At this point, I'm more concerned with hunger than weight, so I head back to the trolls to see if I can barter for some beef flanks or something. On the way, I run into a troll that I missed the first time. His name is Sethar Strongarm. He immediately goes on about how his mother used to make rotworm stew and he'd really like a bowl. I swear to you, this was a coincidence. I knew someone would want the stew, but not that he was next door.
You're not going to believe this . . .
I give it to him, relieved to give up that bit of weight. In return, he gives me some dragon scales . . . which weigh more than the stew. Damn it. (I'm aware that both my encumbrance and food problems can be solved if I just take the time to go back up to Level 3 and my treasure cache, but I stubbornly refuse to do it for some reason.) Finally, I deal with the weight issue by trading a few gold nuggets to trolls for food, then eating the food. Even after a couple of portions, I'm still "famished." Food hasn't been a problem all game, and now I suddenly can't get enough.

A troll thinks four gold nuggets for some meat on a stick is a bad deal. In the real world, four gold nuggets of 3 ounces each would be worth over $5,000.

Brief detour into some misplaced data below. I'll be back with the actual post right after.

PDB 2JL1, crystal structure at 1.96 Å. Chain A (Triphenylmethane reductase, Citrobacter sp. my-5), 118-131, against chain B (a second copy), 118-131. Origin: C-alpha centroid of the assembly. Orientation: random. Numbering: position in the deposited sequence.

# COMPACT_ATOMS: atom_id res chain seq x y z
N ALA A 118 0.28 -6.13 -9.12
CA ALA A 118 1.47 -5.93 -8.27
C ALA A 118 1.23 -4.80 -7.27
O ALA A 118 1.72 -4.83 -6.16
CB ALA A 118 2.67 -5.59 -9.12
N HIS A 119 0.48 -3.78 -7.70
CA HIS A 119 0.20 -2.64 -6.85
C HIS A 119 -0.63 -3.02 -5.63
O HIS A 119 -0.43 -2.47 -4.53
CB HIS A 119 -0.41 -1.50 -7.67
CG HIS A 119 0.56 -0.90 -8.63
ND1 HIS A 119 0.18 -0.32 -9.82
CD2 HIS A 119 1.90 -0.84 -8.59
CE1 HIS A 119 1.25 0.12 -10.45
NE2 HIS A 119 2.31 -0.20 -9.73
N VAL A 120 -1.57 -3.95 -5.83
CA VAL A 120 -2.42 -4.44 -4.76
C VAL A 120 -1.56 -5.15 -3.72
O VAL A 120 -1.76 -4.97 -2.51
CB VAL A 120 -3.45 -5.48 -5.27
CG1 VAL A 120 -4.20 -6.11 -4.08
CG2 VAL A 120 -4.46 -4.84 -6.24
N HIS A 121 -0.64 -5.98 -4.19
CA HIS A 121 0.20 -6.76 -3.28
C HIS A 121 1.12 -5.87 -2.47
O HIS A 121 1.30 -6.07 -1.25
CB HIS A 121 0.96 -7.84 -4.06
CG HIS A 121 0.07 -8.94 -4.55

Moving on, I open the next door off the hallway. It leads to a dropoff. I can see a skeleton milling about below. My general rule is that as I'm following the rightmost path, I don't take any path I can't return from, like jumping off a ledge. I leave this area alone for now.

The next door opens into a room with four headless. I kill them, but I have to quaff a potion in the middle of the battle. Now I'm in bad shape--hardly any health, no magic, and starving. I need my few regenerating spell points for In Lor ("Light"). Adding insult to injury, the headless' room has nothing of value except gold coins I don't need and can't spare the weight to carry.
One of these guys isn't so bad.
A northern corridor bends west towards the top of the map and puts me on a raised platform. A mongbat attacks me, but he dances away when I try to retaliate, and I just run past him rather than dealing with him for now. (Why do I always want to call them "mobats"? Is there a game in which giant bats are called "mobats"?)